AN ASIAN EVASION
by John Topping
published December 14, 2007
now playing Off Broadway at the Public Theater
through December 30
SPOILER ALERT: THIS REVIEW REVEALS A SURPRISE OF THE PLAY
David Henry Hwang, the playwright who has given us the Broadway productions of M.
Butterfly, Aida and Tarzan, is Asian. It would not be necessary to mention this, that he is Asian, except that his new Off Broadway play at the
Public Theater, Yellow Face, is all about casting Asians in plays – whether that be casting
Asians as Asians, or Caucasians as Asians, or Asians as Caucasians, as all of these are touched on directly or indirectly. The latter, casting Asians as Caucasians, is the indirect example, as most of the supporting cast plays
various roles, which are not necessarily assigned according to their race or gender.
Additionally, the main character in Yellow Face is a playwright; in fact, he is the playwright
of this very play, David Henry Hwang (or DHH in writing, to separate playwright from character), who is played by the actor Hoon Lee, who
looks Asian to these Caucasian eyes, although, after seeing this play, you can’t really be sure what race anyone is. And that’s the point. I think.
Tony award winner (for M. Butterfly) David Henry Hwang’s Yellow Face is the story of David Henry Hwang, the Tony-winning author of M. Butterfly (a dramatization of the opera Madame Butterfly),
who, after winning the Tony for M. Butterfly, gained clout in the Broadway scene. According to the play, he felt that the triumph of M.
Butterfly was a landmark that would put an end to the long tradition (in both theater and film) of casting Caucasians to play Asians –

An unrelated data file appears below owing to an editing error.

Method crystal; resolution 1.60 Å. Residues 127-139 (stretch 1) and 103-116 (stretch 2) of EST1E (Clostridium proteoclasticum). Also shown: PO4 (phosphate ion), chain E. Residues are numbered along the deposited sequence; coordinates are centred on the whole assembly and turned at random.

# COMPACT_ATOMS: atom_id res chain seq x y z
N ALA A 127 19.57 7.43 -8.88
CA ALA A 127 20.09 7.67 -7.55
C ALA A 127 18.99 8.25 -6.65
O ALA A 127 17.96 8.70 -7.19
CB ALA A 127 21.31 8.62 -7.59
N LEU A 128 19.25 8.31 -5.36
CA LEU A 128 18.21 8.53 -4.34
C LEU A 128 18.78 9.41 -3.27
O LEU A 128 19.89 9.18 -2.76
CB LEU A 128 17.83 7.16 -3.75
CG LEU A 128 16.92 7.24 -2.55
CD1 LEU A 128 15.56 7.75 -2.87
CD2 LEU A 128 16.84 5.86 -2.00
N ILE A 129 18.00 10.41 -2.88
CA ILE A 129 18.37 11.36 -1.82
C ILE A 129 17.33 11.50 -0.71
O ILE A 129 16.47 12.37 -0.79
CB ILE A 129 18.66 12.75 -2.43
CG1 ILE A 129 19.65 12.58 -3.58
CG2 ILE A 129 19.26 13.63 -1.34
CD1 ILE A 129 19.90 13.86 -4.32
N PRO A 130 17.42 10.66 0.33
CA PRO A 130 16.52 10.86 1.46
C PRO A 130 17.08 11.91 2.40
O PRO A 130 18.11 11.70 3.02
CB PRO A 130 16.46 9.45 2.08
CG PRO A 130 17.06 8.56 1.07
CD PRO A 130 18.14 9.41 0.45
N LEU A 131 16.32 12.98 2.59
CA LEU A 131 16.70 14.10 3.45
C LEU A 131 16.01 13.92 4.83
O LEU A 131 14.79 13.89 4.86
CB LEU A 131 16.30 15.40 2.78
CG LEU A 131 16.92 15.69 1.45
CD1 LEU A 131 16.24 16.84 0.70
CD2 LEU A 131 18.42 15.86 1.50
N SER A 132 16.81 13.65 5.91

usually badly (or, at least, condescendingly). But not long after DHH won the Tony for writing
M. Butterfly, a brouhaha erupted over the Broadway casting of Caucasian actor Jonathan Pryce in
the role he created in London, an Asian pimp, in the (dreadful but wildly successful) musical Miss
Saigon. Hwang was a vocal opponent of this racially insensitive casting, and wrote a
letter to Actors’ Equity expressing his outrage – which had much pull in the controversy. But
instead of continuing to be a high-profile supporter of casting Asians as Asians, his feelings changed at the realization that he had
unwittingly enrolled himself into being the spokesperson for the cause. For reasons that he
(or rather, his character; i.e., himself) explains in the play, he removed himself from the eye of the storm, disappointing the entire
Asian acting community; but he felt and rationalized that he had done his part, and watched with semi-helplessness as the casting of
Jonathan Pryce won over (which enabled the musical to give a slew of jobs to actual, bona fide Asian actors, although this is rarely if
ever mentioned, this play included). The reasons he gives for backing out are logical and
clear from his point of view, but nonetheless reeks of a certain cowardliness, so he has lost our empathy and his own integrity, and the
evening has barely begun.
He is generally confounded by his father, a wealthy
Los Angeles banker who opened the first Asian American bank in the country, and who is also Asian, and is played by Francis Jue, who is probably
Asian (or, in any case, he “looks” Asian). Dad is kooky and contrary and loves loves loves America
and the American dream and drives DHH insane (not literally). A phone conversation between irascible
father and bewildered son triggers the inspiration for DHH’s next play, Face Value, which will be all
about the casting of Asian characters, and will have, as its centerpiece, Asian characters (played by Asian actors) who put on whiteface to look
Caucasian (in order that, perhaps, as white actors, they might have a chance at being cast as Asians?). In the audition process, they run into the same problem about which the producers of Miss Saigon had lamented: they want, they really really want to cast an Asian actor, but … gulp … in the entire national theater community, they can’t find
anyone who’s right for the part. Through a mishap, they end up casting Marcus, an actor (played by
Noah Bean) who doesn’t look Asian at all, and who – except for what might be called a longshot technicality of his heritage – isn’t; but they